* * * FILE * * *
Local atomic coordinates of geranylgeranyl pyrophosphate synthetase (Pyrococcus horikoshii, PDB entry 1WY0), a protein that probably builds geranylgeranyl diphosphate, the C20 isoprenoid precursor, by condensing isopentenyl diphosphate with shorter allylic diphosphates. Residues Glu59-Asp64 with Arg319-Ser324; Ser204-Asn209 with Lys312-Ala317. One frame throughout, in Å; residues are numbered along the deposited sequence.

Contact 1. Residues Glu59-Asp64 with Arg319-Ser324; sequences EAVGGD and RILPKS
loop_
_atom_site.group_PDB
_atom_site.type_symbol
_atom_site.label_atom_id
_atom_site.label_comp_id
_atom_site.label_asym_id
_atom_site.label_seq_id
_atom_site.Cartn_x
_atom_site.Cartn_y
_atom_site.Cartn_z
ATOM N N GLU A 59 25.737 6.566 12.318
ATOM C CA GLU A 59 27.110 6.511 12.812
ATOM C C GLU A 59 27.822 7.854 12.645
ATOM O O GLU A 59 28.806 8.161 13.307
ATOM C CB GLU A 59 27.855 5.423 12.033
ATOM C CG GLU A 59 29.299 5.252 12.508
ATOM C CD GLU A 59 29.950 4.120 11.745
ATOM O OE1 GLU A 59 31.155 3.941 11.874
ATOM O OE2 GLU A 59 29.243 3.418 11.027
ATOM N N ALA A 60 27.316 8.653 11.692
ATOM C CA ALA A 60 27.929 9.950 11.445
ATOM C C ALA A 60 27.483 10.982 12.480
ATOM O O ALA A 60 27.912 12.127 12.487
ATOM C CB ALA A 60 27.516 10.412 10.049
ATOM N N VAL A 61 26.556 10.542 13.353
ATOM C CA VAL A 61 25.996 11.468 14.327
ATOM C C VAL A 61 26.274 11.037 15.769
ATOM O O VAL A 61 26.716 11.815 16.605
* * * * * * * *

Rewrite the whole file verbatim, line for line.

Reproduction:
Local atomic coordinates of geranylgeranyl pyrophosphate synthetase (Pyrococcus horikoshii, PDB entry 1WY0), a protein that probably builds geranylgeranyl diphosphate, the C20 isoprenoid precursor, by condensing isopentenyl diphosphate with shorter allylic diphosphates. Residues Glu59-Asp64 with Arg319-Ser324; Ser204-Asn209 with Lys312-Ala317. One frame throughout, in Å; residues are numbered along the deposited sequence.

Contact 1. Residues Glu59-Asp64 with Arg319-Ser324; sequences EAVGGD and RILPKS
loop_
_atom_site.group_PDB
_atom_site.type_symbol
_atom_site.label_atom_id
_atom_site.label_comp_id
_atom_site.label_asym_id
_atom_site.label_seq_id
_atom_site.Cartn_x
_atom_site.Cartn_y
_atom_site.Cartn_z
ATOM N N GLU A 59 25.737 6.566 12.318
ATOM C CA GLU A 59 27.110 6.511 12.812
ATOM C C GLU A 59 27.822 7.854 12.645
ATOM O O GLU A 59 28.806 8.161 13.307
ATOM C CB GLU A 59 27.855 5.423 12.033
ATOM C CG GLU A 59 29.299 5.252 12.508
ATOM C CD GLU A 59 29.950 4.120 11.745
ATOM O OE1 GLU A 59 31.155 3.941 11.874
ATOM O OE2 GLU A 59 29.243 3.418 11.027
ATOM N N ALA A 60 27.316 8.653 11.692
ATOM C CA ALA A 60 27.929 9.950 11.445
ATOM C C ALA A 60 27.483 10.982 12.480
ATOM O O ALA A 60 27.912 12.127 12.487
ATOM C CB ALA A 60 27.516 10.412 10.049
ATOM N N VAL A 61 26.556 10.542 13.353
ATOM C CA VAL A 61 25.996 11.468 14.327
ATOM C C VAL A 61 26.274 11.037 15.769
ATOM O O VAL A 61 26.716 11.815 16.605